The Green Bay Packers were founded more than a decade before the Steelers, but the two teams an early star.
Johnny "Blood" McNally: A 6-foot-1, 188-pound speedster from New Richmond, Wis., who, his Pro Football Hall of Fame webpage said, "was unbelievably fast, a superb running back and possibly the finest receiver in the National Football League at that time. He could throw passes and punt with the best."
He also had the flair to make him a favorite in the early game. "A totally unpredictable funster."
He played for the Packers from 1929-36 and helped them win their first four NFL championships (1929-31, '36).
He moved to the Steelers -- then known as the Pirates -- in 1937 as a player/coach. Although he was on the downside of his career at age 33, he reportedly returned the first kickoff of his first game 92 yards for a touchdown.
His playing talents didn't carry over to the sideline. The Pirates went 7-25-1 in his three seasons before he was replaced by Walt Kiesling in 1939.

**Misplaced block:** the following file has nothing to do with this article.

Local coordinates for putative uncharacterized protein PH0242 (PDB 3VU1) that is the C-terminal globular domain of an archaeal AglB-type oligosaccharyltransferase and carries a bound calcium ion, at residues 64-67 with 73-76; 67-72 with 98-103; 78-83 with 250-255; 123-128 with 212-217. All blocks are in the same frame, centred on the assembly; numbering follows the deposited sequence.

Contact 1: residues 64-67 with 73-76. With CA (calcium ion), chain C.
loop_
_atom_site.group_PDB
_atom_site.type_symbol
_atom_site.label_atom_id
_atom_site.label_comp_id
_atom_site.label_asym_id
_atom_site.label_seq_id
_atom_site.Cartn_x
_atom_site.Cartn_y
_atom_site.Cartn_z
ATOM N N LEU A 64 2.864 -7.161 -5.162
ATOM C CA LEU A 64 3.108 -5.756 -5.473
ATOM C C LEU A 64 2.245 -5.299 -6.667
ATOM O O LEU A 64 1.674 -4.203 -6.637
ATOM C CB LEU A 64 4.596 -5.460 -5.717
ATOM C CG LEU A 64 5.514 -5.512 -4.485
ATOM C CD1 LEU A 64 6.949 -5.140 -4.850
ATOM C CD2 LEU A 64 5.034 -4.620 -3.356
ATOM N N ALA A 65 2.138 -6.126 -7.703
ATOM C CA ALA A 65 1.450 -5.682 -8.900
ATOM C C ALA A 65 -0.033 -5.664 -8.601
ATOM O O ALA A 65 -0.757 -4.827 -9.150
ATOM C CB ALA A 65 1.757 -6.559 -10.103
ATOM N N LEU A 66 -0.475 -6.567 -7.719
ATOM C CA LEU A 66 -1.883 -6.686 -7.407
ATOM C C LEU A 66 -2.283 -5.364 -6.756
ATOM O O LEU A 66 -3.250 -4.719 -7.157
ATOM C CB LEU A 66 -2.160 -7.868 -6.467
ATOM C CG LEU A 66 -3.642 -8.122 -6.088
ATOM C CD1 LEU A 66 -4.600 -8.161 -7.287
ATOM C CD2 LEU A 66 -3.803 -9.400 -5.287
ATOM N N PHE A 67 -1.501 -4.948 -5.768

Although his career was over, his legacy lived on.
When the Pro Football Hall of Fame was founded in 1963, McNally was among the 17-member inaugural class -- a class that included Curly Lambeau, Jim Thorpe, Sammy Baugh and Bronko Nagurski.
He died in 1985, but his legacy did not. George Clooney's character -- Dodge Connolly -- in the 2008 film "Leatherheads" was based on Johnny Blood. His was a life made for Hollywood. As his wife Marguerite once said: "Even when Johnny does the expected, he does it in an unexpected way."
First Published February 2, 2011 6:00 AM